Finding the Inefficiencies

odd one out pencilThe proliferation of passive investment strategies over the last 20 years underscores the common belief that markets are rational and efficient. That belief has led to an ongoing debate about the effectiveness of active versus passive management: If markets are efficient, as Modern Portfolio Theory posits, how can active managers add value?

But are markets truly efficient? Markets have been historically ineffective in identifying change in market conditions, and in correctly gauging the extent and magnitude of the effects of those changes. Additionally, the investors who comprise those markets are human and, as such, are subject to human biases in decision-making. Thus, active portfolio managers can indeed add value by exploiting these inherent market inefficiencies.

Investing in companies that display accelerating earnings growth has been shown to add alpha over time. Markets have been historically slow to identify inflection points that signal a change in a company’s performance—the earlier they can be identified and evaluated, the more rewarding it can be for investors. In their 2010 paper “Does Earnings Acceleration Convey Information?”, Cao, Myers and Sougiannis substantiate the link between earnings acceleration and asset price movement, concluding that the actual level of growth not only is relevant, but that the trend of growth is meaningful in its own right.

Earnings acceleration is often mistimed or underappreciated by the market. While research and conventional wisdom suggest that analysts incorporate their effects into future performance of a stock, consensus estimates often fail to capture the magnitude and duration of the earnings acceleration trend. This creates a lag between investor perception and action that active managers can exploit.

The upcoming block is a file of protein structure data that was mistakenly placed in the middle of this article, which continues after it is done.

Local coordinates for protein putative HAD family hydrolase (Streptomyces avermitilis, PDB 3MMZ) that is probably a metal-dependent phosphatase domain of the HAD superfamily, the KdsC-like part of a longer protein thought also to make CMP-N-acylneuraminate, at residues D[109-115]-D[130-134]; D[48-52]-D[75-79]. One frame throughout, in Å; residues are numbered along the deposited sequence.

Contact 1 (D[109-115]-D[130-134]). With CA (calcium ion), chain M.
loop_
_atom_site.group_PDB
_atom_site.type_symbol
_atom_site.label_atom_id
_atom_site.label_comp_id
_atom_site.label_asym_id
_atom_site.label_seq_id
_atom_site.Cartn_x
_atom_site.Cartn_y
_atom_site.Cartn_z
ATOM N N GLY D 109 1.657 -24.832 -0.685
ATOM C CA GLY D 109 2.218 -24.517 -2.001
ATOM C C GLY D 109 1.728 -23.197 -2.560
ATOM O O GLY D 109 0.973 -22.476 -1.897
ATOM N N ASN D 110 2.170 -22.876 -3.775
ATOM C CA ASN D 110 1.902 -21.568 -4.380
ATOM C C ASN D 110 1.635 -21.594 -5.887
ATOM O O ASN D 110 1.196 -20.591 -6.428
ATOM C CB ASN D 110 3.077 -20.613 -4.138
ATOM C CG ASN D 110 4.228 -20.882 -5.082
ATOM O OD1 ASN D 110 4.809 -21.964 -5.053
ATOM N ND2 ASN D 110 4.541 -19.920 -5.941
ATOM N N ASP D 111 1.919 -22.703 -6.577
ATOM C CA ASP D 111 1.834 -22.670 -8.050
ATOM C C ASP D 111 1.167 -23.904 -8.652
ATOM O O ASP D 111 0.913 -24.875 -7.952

Active managers, however, must overcome potential human behavioural biases that support market inefficiencies. One such bias is availability—or conventional wisdom—that leads investors to adhere to widely held beliefs, despite empirical evidence to the contrary.

Another bias—anchoring—sees investors using the latest data point as a starting point for analysis. This would mean, for example, focusing on current stock price or earnings per share levels, rather than using fundamental analysis to determine inherent value or looking for potential game changers that could materially transform the calculations.

Risk aversion bias causes investors to make emotional, rather than rational, decisions about risk, which can lead to incorrectly estimating the effects of change. It leads directly to the herd effect, which holds that, once the company’s story is widely known and acknowledged, investors will pile on the bandwagon, afraid to miss out on the run.

All these biases can come into play at the top of the S curve, which is the top of a curve showing the earnings growth rate of a hypothetical company. The line demonstrates a decline and inflection point that occurs when the rate bottoms and turns positive, and the rapid, exponential increase before another inflection point when it peaks and begins to decline. In such cases, investors are holding on to the current trend for too long, despite clear evidence of changes in fundamentals.

Active managers add value by focusing on change and inflections in company fundamentals. Using a solid fundamental process to identify such change can help to avoid some of the inherent biases and inefficiencies in markets that have led to the popularity of passive strategies.

Bernard Chua is Vice-President, Client Portfolio Manager, American Century Investments